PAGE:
Standards Organization Created To Standardize Standards Organizations

Fake News written by James Baughn on Wednesday, March 9, 2011

from the standardizing-the-standardizers dept.

GENEVA, SWITZERLAND -- We've all heard the saying: "The great thing about standards is that there are so many to choose from."

In an effort to cope with this growing problem, a new organization called SCUMBAG (Standards Committee Uniting Mismatched Bureaucratic Agency Groups) has been created to set standards for other standards agencies.

"According to our research, the number of standards bodies worldwide has increased 15% each year for the last 30 years," explained SCUMBAG co-founder Shane Scummerson. "It's impossible to keep track of the proliferation of standards organizations, committees, consortia, agencies, associations, groups, foundations, institutes, boards, networks, underwriters, directorates, societies, bureaus, cabals, and smoke-filled back rooms. It's time to stop the madness!"

In order to stop the madness, the organization has published its first standard, SCUMBAG 9001, a system of processes for ensuring the highest quality production of standards.

"We're lobbying both the European Union and United States to mandate that all standards-settings organizations become SCUMBAG 9001 certified," Scummerson explained.

As part of the certification, standards organizations must demonstrate that they are capable of delivering standards with four basic attributes: Comprehensive, Retrospective, Adaptable, and Proactive. After achieving basic certification, standards organizations can opt for Level 2 certification by deploying standards that are Dynamic, Uniting, Necessary, and Goal-oriented. In the future, SCUMBAG hopes to offer a more advanced Level 3 certification for standards that are Sophisticated, Holistic, International, and Trendy.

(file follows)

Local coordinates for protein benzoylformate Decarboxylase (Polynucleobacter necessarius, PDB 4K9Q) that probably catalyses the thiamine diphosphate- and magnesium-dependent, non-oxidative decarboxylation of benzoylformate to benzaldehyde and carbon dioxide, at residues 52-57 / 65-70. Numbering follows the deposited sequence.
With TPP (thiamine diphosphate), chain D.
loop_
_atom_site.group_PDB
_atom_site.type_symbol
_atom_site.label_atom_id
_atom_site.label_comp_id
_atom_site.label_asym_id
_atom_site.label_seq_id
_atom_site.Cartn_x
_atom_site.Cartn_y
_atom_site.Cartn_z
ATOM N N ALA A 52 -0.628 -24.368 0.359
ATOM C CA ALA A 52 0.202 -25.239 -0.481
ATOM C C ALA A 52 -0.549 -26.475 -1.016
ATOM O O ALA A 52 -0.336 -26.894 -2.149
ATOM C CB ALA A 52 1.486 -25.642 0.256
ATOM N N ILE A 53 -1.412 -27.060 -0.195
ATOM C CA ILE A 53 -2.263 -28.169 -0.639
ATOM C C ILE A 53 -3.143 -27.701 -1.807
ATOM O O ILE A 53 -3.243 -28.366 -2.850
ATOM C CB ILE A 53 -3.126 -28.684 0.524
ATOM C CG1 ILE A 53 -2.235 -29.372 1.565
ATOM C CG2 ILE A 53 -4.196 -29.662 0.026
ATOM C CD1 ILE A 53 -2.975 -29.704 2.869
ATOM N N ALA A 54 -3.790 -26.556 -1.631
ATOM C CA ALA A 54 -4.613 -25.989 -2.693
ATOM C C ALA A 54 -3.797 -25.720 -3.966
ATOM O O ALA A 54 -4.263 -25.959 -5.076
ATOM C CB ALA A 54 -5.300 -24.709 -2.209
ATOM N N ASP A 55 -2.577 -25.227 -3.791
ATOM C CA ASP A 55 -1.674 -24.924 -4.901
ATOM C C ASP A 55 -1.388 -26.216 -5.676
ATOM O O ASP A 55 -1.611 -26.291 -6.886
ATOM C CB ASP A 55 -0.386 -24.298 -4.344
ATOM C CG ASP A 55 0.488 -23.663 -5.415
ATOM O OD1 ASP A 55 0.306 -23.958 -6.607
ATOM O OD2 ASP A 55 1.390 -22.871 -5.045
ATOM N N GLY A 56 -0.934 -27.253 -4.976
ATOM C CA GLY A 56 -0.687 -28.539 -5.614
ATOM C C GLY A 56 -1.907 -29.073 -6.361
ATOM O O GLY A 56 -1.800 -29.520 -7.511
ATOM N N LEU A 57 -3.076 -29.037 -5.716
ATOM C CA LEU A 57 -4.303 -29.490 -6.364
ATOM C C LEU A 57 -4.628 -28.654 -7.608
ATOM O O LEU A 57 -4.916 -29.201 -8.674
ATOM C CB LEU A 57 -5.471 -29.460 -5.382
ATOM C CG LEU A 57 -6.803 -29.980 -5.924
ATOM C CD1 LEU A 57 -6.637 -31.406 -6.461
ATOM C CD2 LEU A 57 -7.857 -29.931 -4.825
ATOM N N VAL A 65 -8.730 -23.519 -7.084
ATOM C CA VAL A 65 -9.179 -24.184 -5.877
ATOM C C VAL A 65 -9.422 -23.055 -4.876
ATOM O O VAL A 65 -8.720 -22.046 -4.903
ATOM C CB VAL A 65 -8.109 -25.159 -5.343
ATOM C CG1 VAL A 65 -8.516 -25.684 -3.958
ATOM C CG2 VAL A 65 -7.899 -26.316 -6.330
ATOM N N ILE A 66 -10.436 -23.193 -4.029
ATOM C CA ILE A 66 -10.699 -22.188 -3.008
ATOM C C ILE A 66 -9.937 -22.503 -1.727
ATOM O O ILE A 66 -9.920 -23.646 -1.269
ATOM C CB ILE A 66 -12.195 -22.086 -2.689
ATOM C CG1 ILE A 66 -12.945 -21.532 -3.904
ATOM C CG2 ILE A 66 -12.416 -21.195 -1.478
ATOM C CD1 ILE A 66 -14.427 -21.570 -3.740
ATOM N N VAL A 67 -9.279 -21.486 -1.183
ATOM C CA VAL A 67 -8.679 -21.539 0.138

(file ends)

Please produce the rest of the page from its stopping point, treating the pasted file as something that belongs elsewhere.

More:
Unfortunately, it's not entirely clear what all of this means in practical terms. When Humorix requested a copy of the Level 1 SCUMBAG 9001 Documentation Kit, we were told that the introductory manuals cost a cool US$10,000.

"Certification is an arduous journey of self-discovery, continual improvement, and writing us large checks," said Shay D. Outfitte, the organization's chief accountant. "We have to make money somehow. How else can we afford the marble floors of our new Geneva headquarters?"

Reaction by industry analysts has been mixed. "Nobody can actually explain what the [expletive] ISO 9001 certification actually means," said one curmudgeon. "I can't imagine that SCUMBAG 9001 certification is going to be any different. It's just one more layer of very expensive paperwork."

On the other hand, one columnist wrote, "We can't continue like this. We're running out of short acronyms for standards organizations, from ANSI to IETF to W3C. Hopefully SCUMBAG's certification program will thin the herd a bit, while improving the quality of the remaining organizations. If not, may $DIETY have mercy on us all."

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